In January 1966, I arrived at the Officer Candidate School (OCS), Quantico, Virginia (officer's Boot Camp) to be tested by the 7th Warrant Officer Candidate Screening Course in pursuit of an appointment to warrant officer (WO). My class was made up of non-commissioned and staff non-commissioned officers--all Marines. Yet, previous performance did not matter here. We had to prove ourselves all over again in the class room, on the drill field, over the Hill Trail, Power-Line Trail, and I don’t remember how many other “Trails.” And when a “Trail” had sapped us of our physical energy and mental acuity, we were tested over obstacles demanding team-work against the clock. Through all of this, we were “Candidates”; it wasn’t until the day we received our bars that we were again called, “Marines.”

The Basic School followed that experience and our numbers were further depleted on graduation day; nothing was a given for Marines, it was all earned! During this segment of our process, Lt. Gen. Lewis Puller, USMC (Ret.) visited us and, in the course of the evening, called us “Marines.” All considered it an electrifying moment; “Chesty,” the most decorated Marine in the Corps’ history, had recognized us as “Marines.” We were also aware that Lt. Gen. Puller had successfully completed both Boot Camp and Officer Candidate School (at the time, Officer Training Course) in his quest to become a Marine.

In 25 years service, there were many challenges to reinforce the experiences of Boot Camp, OCS, and The Basic School, both, in and out of combat.  Most importantly, in addition to those cited above, there were many Marines along the way: Col. H. P. Crowe, S/Sgt. Tom Pentony, Capt. Terry Crews, WO Jerry Bolick, Lt. Col. Michael Sparks, Capt. Steve Pless, S/Sgt. “Big Orange” Swaggert, Capt “Ski” Wawrzyniak, S/Sgt. “Boozer” Goodrich, 1st Lt. Bill Alexander, Capt. Wiley Clapp, 1st Lt. Wayne Mason, S/Sgt R. E. Ross, Lt. Col. Gerald Avrill, S/Sgt. Bob Spitze, Capt. “Jock” McKenzie, Capt. Robert A. Connley, WO Bob Dalton, Col. “Stormy” Sexton, Col. G. E. Martin, Capt. Fred Seage, Maj. Gen. Raymond Davis, Col. William Goggins, Cpl. Russell Kolins, Col. P. X. Kelly, LCpl Jack De Jong, Gy/Sgt. “Wild Bill” Lightfoot, Brig. Gen. Frank Garretson, Col. Robert Barrow, Sgt. “Slats” Slater, Capt. Donald Cooke, WO Don Johnson, and so many, many more with whom I shared the Marine experience; this is a Marine “band of brothers.”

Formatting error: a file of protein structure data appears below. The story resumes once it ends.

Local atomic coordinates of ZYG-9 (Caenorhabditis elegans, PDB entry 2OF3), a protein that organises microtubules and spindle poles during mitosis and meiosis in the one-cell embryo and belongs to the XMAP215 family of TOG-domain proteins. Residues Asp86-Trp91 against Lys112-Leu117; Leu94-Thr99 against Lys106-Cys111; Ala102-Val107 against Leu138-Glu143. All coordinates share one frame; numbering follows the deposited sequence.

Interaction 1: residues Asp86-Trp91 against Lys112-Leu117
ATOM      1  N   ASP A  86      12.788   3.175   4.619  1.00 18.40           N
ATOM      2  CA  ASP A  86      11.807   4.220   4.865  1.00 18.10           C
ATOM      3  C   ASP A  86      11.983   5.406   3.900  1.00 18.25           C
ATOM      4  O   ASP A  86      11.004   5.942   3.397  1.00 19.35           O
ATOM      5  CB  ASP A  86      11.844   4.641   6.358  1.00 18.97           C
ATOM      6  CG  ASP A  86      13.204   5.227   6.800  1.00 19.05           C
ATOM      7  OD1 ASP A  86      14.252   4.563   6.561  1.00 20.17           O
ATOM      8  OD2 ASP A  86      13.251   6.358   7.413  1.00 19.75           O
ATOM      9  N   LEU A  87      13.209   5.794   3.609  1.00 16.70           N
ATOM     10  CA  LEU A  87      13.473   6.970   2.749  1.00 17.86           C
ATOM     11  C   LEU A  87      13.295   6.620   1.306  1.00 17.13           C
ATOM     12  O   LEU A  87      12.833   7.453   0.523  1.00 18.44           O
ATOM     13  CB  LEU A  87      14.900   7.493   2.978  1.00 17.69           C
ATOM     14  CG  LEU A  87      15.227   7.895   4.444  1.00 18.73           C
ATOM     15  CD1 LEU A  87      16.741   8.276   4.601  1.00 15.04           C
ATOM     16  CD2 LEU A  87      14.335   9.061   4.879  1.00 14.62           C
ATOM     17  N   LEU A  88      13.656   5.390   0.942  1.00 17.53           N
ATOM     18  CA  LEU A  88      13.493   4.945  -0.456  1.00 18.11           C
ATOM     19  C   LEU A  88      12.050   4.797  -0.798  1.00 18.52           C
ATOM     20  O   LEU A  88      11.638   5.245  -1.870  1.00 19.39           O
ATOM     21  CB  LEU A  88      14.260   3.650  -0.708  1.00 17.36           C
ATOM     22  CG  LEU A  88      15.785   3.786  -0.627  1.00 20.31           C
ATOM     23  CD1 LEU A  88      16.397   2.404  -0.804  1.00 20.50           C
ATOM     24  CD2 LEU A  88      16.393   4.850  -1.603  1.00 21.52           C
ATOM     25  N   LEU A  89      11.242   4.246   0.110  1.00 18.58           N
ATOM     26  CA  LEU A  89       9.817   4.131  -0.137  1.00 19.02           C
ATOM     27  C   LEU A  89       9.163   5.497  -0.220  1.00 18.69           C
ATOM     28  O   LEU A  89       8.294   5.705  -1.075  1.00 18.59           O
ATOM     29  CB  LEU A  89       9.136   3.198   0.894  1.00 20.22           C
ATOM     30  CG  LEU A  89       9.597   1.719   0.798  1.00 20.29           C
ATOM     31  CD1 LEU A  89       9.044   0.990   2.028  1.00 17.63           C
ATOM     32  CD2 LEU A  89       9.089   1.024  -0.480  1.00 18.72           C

All Marines start out as civilians and when each proves himself or herself in the arena of Boot Camp or Officer Candidate School or The Basic School each is credited with the title “Marine” and bonded to all other Marines by that shared experience--a rite of passage. Civilians do not become Marines by edict; they become Marines by earning it! At least, that was the Marine . . . the American way before “political correctness”:

“The credit belongs to the man who is actually in the arena, 
whose face is marred by dust and sweat and blood . . .”  
                                                      Theodore Roosevelt

On the 4th of July, I spent a few hours walking through Arlington National Cemetery to check the credits of those resting there. It was a sobering experience reading headstone after headstone: Private USMC through General USMC; I found no Civilian USMC. In fact, I found no Civilian USA; no Civilian USN; no Civilian USAF, . . .

Semper Marine,

Anthony F. Milavic

Major USMC (Ret.)